New Zealand earthquake: 65 dead in Christchurch

Grant Beedie in Christchurch: "There was no time to run, we just had to dive down on the ground and pray for some good luck"

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New Zealand's prime minister says at least 65 people have died after a 6.3-magnitude earthquake hit Christchurch.

John Key said the toll was expected to rise further, adding: "We may be witnessing New Zealand's darkest day."

The tremor caused widespread damage as it occurred at lunchtime when Christchurch was at its busiest, at a shallow depth of 5km (3.1 miles).

The mayor of New Zealand's second-biggest city says at least 200 people are believed trapped under rubble.

The country's deadliest natural disaster in 80 years struck at 1251 (2351 GMT on Monday), 10km (6.2 miles) south-east of the city.

Screams from rubble

The damage is said to be far worse than after the 7.1-magnitude quake on 4 September, which left two people seriously injured but no fatalities.

Start Quote

We've had friends in town call us and say there are just bodies lying around; lots of dead bodies outside shops just lying there just covered in bricks”

End Quote Jaydn Katene Christchurch resident

That quake's epicentre was further away from the city and deeper underground, but still caused an estimated $3bn (£1.9bn) in damage.

TV pictures of the aftermath of Tuesday's disaster showed scores of collapsed buildings in the South Island city of nearly 400,000 people.

People could be seen wandering the rubble-strewn streets in distress.

Police said that among the dead were people on two buses which had been crushed by falling buildings.

Helicopters have been used to put out fires caused by the quake.

Officials said up to 30 people were feared still trapped inside the Pyne Gould Guinness building, where screams have been heard from beneath the wreckage.


Local television showed bodies being pulled out of rubble.

Eyewitnesses describe their experiences of the earthquake

Christchurch Cathedral, an iconic stone building in the centre of the city, was partly destroyed, its spire toppling into the square below.

Concrete in Victoria Square had risen at least a metre in some places and there are signs of liquefaction around the Avon river, RNZ added.

Power and telephone lines were knocked out, and pipes burst, flooding the streets with water.

The suburbs of Lyttleton and New Brighton are reportedly "unliveable".


As night-time approached, emergency shelters were set up in the city's Hagley Park, a race course and schools.

A woman is rescued from inside the Pyne Gould Corporation building after the quake in Christchurch on 22 February 2011 The Pyne Gould Guinness building in central Christchurch was flattened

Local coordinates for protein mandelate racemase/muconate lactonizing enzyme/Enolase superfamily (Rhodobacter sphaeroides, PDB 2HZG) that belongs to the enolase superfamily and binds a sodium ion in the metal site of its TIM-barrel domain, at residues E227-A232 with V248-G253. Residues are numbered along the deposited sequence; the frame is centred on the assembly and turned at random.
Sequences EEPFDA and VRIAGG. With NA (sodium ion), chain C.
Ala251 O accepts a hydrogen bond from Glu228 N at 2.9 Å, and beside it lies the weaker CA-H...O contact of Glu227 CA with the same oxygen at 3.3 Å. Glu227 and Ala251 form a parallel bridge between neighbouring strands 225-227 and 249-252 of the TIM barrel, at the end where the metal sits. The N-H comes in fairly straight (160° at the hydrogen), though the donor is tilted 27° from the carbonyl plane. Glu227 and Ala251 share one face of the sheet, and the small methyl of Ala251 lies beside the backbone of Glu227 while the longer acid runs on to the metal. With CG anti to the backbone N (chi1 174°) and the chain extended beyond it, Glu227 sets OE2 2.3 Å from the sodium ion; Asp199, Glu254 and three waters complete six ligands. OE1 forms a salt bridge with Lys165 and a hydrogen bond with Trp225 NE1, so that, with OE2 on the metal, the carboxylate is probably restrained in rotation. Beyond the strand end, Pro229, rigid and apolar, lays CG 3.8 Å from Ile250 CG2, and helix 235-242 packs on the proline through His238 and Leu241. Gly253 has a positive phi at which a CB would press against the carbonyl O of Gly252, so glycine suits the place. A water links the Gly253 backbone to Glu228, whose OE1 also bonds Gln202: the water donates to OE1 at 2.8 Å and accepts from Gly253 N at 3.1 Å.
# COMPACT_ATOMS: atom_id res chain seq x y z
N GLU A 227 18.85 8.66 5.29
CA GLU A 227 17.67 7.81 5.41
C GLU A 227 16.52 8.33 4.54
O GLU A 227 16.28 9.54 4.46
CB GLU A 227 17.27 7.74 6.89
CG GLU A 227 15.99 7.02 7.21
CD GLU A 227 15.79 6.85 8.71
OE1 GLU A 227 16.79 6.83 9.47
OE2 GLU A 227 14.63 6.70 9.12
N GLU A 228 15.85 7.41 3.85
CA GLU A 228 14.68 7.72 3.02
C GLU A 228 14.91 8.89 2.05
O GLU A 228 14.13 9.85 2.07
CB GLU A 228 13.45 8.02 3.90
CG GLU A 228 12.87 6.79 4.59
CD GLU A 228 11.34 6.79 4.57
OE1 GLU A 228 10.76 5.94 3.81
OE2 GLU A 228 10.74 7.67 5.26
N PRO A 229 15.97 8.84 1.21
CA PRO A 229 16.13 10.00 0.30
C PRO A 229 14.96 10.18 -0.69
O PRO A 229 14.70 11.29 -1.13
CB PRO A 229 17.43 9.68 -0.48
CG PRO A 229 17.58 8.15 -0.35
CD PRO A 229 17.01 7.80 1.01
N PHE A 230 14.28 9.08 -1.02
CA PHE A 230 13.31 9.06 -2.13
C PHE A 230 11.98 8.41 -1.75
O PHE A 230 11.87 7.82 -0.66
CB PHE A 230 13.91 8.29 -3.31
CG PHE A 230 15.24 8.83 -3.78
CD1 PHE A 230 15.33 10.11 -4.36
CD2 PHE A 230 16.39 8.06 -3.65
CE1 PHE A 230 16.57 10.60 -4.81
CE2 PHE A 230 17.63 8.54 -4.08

Christchurch Mayor Bob Parker told the BBC: "We're beginning to get a feeling, from what we've got so far, that a significant number of people are injured and a significant number of people are still trapped in buildings.

"And as we get further into that rescue operation... clearly we're going to be presented with statistics that are going to be bleak."

PM John Key said: "It is just a scene of utter devastation. We have to work as fast as we can to get people out of environments where they are trapped.

"This is a community that is absolutely in agony. We just need this community, as it has done before and as it will do again, to come together, to check and support one another," he added.

Map of New Zealand

The military has been deployed to help the rescue effort, and the government has accepted an offer of specialist help from Australia.

Two large magnitude-5 aftershocks have already rattled the stricken city, and officials warned residents to brace for more.

One Christchurch resident, Jaydn Katene, told the New Zealand Herald: "We've had friends in town call us and say there are just bodies lying around; lots of dead bodies outside shops just lying there just covered in bricks."

A British backpacker said the city "looked like a bomb had hit it".

New Zealand lies at the southern end of the so-called Pacific Ring of Fire, and above an area of the Earth's crust where the Pacific Plate converges with the Indo-Australian Plate.

The country experiences more than 14,000 earthquakes a year, of which only around 20 have a magnitude in excess of 5.0.

The last fatal earthquake was in 1968, when a 7.1-magnitude tremor killed three people on the South Island's western coast.

Tuesday's tremor was the country's worst natural disaster since a 1931 quake in the North Island city of Napier killed 256 people.

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